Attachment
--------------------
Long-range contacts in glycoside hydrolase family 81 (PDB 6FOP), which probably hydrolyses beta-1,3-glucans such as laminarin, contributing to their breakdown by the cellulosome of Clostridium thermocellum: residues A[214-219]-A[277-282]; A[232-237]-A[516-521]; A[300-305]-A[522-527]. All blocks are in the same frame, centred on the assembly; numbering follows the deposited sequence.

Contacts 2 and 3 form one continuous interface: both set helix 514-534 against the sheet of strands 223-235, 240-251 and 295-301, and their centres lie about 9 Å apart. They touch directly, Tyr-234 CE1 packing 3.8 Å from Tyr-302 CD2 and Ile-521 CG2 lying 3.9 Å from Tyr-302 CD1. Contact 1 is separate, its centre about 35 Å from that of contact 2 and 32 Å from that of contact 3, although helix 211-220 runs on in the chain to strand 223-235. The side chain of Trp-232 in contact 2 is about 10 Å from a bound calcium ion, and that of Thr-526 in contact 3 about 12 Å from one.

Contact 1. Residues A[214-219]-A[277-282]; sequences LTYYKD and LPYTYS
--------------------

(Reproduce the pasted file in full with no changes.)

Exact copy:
Long-range contacts in glycoside hydrolase family 81 (PDB 6FOP), which probably hydrolyses beta-1,3-glucans such as laminarin, contributing to their breakdown by the cellulosome of Clostridium thermocellum: residues A[214-219]-A[277-282]; A[232-237]-A[516-521]; A[300-305]-A[522-527]. All blocks are in the same frame, centred on the assembly; numbering follows the deposited sequence.

Contacts 2 and 3 form one continuous interface: both set helix 514-534 against the sheet of strands 223-235, 240-251 and 295-301, and their centres lie about 9 Å apart. They touch directly, Tyr-234 CE1 packing 3.8 Å from Tyr-302 CD2 and Ile-521 CG2 lying 3.9 Å from Tyr-302 CD1. Contact 1 is separate, its centre about 35 Å from that of contact 2 and 32 Å from that of contact 3, although helix 211-220 runs on in the chain to strand 223-235. The side chain of Trp-232 in contact 2 is about 10 Å from a bound calcium ion, and that of Thr-526 in contact 3 about 12 Å from one.

Contact 1. Residues A[214-219]-A[277-282]; sequences LTYYKD and LPYTYS